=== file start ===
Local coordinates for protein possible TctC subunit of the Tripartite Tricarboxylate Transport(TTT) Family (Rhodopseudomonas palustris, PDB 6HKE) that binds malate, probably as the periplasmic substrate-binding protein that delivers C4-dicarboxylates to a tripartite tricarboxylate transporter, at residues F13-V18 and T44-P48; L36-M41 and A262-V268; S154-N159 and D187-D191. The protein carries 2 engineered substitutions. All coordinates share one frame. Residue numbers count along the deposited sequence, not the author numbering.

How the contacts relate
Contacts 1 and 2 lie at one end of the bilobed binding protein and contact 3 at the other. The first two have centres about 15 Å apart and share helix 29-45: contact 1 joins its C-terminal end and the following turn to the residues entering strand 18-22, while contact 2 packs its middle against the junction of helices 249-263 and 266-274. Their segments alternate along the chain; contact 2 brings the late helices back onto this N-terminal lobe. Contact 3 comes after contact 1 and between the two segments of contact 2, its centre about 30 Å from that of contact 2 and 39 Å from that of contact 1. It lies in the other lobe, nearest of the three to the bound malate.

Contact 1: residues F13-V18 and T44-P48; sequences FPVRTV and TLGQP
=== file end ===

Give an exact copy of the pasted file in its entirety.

Local coordinates for protein possible TctC subunit of the Tripartite Tricarboxylate Transport(TTT) Family (Rhodopseudomonas palustris, PDB 6HKE) that binds malate, probably as the periplasmic substrate-binding protein that delivers C4-dicarboxylates to a tripartite tricarboxylate transporter, at residues F13-V18 and T44-P48; L36-M41 and A262-V268; S154-N159 and D187-D191. The protein carries 2 engineered substitutions. All coordinates share one frame. Residue numbers count along the deposited sequence, not the author numbering.

How the contacts relate
Contacts 1 and 2 lie at one end of the bilobed binding protein and contact 3 at the other. The first two have centres about 15 Å apart and share helix 29-45: contact 1 joins its C-terminal end and the following turn to the residues entering strand 18-22, while contact 2 packs its middle against the junction of helices 249-263 and 266-274. Their segments alternate along the chain; contact 2 brings the late helices back onto this N-terminal lobe. Contact 3 comes after contact 1 and between the two segments of contact 2, its centre about 30 Å from that of contact 2 and 39 Å from that of contact 1. It lies in the other lobe, nearest of the three to the bound malate.

Contact 1: residues F13-V18 and T44-P48; sequences FPVRTV and TLGQP